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Pierre-Olivier Latour edited this page Jan 1, 2017 · 8 revisions

GitUp Limitations and Known Issues

Core

  • GitUp has been extensively optimized and tested on repositories up to 150,000 commits, thousands of files and dozens of branches & tags, which is an order of magnitude more than the vast majority of repos out there.
    • However GitUp is not presently designed nor optimized for very large repositories, especially ones with huge amount of files (e.g. like Google Chromium with 80,000 files), and will be quite slow with them.
  • Only a subset of Git hooks are supported: pre-commit, commit-msg, post-commit and pre-push.
    • Since Git hooks are run directly from GitUp instead of being executed from the Terminal's shell like with Git command line, some environment variables will differ and this could affect the behavior of the hooks.
  • GitUp only supports Git attributes supported by libgit2 i.e. crlf, eol, text and ident.
    • GitUp also natively supports Git LFS assuming the command line tool is installed at /usr/local/bin/git-lfs.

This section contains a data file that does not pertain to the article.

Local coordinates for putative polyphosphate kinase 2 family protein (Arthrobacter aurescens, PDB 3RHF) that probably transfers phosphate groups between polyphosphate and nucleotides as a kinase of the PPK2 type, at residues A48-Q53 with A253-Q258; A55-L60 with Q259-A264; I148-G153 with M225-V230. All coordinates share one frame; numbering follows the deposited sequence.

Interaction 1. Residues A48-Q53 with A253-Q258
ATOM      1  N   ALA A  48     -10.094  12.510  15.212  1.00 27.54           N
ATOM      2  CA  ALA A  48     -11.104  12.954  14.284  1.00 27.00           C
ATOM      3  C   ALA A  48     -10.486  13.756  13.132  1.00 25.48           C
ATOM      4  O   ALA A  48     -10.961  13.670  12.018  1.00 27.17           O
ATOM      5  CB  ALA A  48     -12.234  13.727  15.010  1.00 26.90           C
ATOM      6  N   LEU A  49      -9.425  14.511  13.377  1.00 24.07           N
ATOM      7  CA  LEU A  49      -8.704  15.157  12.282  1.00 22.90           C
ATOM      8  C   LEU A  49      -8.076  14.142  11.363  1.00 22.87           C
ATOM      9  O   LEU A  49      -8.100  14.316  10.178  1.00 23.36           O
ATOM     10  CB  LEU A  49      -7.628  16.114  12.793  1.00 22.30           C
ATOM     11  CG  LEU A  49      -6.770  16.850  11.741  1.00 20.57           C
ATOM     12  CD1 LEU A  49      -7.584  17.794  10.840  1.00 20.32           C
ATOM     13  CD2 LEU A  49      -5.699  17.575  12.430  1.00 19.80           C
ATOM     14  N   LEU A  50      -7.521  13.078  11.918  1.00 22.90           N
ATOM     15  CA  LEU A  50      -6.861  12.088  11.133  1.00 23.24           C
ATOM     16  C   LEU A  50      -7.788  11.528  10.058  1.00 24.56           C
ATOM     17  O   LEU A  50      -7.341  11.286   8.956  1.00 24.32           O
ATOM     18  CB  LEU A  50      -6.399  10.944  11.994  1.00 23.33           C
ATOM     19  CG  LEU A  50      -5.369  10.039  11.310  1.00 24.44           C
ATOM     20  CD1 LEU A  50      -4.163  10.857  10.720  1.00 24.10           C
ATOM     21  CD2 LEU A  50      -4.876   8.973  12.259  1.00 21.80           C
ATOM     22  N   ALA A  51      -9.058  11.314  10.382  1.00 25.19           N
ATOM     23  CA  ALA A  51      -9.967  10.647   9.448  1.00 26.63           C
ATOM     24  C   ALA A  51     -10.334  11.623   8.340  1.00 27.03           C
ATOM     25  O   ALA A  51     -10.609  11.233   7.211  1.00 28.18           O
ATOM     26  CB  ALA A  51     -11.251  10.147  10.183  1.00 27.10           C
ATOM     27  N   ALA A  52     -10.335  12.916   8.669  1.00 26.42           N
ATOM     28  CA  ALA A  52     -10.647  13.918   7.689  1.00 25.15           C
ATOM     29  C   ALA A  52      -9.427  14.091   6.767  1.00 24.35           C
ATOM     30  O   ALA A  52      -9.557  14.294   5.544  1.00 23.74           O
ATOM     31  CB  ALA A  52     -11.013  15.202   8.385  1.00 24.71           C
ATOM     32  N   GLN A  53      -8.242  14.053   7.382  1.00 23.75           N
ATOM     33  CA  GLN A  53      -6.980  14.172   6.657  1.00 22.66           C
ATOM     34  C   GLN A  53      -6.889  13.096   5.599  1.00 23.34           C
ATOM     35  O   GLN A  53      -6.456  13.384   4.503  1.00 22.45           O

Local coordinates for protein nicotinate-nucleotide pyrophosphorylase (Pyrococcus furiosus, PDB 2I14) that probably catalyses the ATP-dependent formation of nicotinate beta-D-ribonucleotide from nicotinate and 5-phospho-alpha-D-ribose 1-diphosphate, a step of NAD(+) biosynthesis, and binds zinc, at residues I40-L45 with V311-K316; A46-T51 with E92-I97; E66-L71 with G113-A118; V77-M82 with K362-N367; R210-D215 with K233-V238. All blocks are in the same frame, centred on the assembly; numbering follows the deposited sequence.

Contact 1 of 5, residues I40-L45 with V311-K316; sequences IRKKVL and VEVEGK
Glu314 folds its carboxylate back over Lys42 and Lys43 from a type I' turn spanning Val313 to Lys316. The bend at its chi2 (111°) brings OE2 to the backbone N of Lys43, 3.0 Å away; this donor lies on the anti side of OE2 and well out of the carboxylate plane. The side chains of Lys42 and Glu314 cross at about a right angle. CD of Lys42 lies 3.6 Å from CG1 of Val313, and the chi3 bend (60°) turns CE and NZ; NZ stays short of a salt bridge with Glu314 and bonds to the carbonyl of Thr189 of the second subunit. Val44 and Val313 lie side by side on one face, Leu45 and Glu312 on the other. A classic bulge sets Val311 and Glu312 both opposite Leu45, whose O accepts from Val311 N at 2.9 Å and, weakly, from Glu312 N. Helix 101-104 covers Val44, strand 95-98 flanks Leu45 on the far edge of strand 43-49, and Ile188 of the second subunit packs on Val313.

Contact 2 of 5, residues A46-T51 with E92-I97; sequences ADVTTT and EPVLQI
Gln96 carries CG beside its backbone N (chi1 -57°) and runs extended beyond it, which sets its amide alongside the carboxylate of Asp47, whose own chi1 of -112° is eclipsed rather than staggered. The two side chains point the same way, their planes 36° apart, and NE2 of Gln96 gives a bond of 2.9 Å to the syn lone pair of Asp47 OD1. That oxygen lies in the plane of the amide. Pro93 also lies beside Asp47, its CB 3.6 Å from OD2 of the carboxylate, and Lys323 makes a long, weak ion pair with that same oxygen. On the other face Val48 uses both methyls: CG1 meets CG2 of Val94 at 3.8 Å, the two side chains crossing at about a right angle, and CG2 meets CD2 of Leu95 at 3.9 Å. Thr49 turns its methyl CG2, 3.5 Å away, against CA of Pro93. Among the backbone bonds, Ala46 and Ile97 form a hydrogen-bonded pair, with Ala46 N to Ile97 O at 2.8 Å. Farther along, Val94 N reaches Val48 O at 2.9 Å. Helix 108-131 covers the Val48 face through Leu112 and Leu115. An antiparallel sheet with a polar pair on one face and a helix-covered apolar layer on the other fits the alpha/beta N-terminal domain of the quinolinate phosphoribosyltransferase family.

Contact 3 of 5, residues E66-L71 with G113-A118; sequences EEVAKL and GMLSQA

• GitUp ignores the actual value of the core.precomposeUnicode Git configuration option and assumes it's always true (which should really be the case on OS X anyway).
  • Git shallow clones are not fully supported: fetching may not work in all cases and merges may not either.
  • SSH config files (typically located at ~/.ssh/config) are ignored by GitUp since it uses libssh2 and not the ssh tool for SSH remote operations.
    • GitUp first attempts to find SSH private keys using the ssh-agent
    • It then tries all private key files in ~/.ssh/
  • Pattern based exceptions in Git attribute files are not taken into account due to a bug in libgit2.
  • The diff engine assumes all text is UTF-8 encoded.
  • Diffs of large single-line files e.g. minified JS / CSS can be slow.

Interface